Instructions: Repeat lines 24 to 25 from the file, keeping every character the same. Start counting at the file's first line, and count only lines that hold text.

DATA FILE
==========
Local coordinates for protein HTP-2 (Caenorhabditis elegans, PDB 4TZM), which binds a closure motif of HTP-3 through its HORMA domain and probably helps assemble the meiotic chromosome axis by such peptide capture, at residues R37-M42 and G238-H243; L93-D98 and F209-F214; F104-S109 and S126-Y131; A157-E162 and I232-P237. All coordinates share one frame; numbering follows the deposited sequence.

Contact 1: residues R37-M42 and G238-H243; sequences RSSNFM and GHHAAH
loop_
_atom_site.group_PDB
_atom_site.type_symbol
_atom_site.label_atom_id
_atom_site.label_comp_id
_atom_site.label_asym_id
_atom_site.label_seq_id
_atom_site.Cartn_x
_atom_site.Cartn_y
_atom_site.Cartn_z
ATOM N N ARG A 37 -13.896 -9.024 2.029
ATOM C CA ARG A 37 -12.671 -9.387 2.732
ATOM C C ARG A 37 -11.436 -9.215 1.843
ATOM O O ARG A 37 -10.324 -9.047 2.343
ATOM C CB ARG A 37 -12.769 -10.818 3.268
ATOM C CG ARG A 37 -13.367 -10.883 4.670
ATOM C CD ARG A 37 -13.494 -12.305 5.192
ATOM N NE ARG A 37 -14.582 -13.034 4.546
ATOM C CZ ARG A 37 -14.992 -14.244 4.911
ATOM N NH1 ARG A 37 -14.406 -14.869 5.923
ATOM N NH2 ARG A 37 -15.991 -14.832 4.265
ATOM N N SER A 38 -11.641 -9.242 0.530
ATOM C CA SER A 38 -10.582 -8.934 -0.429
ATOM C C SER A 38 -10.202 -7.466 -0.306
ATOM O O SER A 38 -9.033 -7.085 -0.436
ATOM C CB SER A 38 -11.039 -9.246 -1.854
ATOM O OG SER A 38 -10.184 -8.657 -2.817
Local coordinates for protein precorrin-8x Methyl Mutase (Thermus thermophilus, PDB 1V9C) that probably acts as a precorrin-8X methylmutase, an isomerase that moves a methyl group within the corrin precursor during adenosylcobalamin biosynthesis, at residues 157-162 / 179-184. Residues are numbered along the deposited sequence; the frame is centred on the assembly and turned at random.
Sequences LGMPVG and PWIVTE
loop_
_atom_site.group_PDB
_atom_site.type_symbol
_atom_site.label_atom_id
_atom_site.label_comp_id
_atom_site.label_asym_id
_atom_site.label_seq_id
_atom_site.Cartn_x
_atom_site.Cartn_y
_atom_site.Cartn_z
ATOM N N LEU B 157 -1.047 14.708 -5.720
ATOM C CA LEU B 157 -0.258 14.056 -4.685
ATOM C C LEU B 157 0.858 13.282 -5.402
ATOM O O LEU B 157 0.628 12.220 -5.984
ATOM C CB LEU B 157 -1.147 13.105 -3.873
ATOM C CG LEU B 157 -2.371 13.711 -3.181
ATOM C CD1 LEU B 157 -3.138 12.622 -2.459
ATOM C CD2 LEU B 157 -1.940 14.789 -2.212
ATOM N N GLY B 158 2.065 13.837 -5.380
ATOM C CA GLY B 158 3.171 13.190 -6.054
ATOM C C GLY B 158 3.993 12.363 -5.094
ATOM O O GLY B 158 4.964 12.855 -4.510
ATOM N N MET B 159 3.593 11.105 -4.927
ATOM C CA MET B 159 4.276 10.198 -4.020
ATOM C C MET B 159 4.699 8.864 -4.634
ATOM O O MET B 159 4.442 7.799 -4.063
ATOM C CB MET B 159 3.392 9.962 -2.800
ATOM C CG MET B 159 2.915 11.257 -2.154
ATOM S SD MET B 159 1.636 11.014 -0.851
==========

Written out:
ATOM N N SER A 38 -11.641 -9.242 0.530
ATOM C CA SER A 38 -10.582 -8.934 -0.429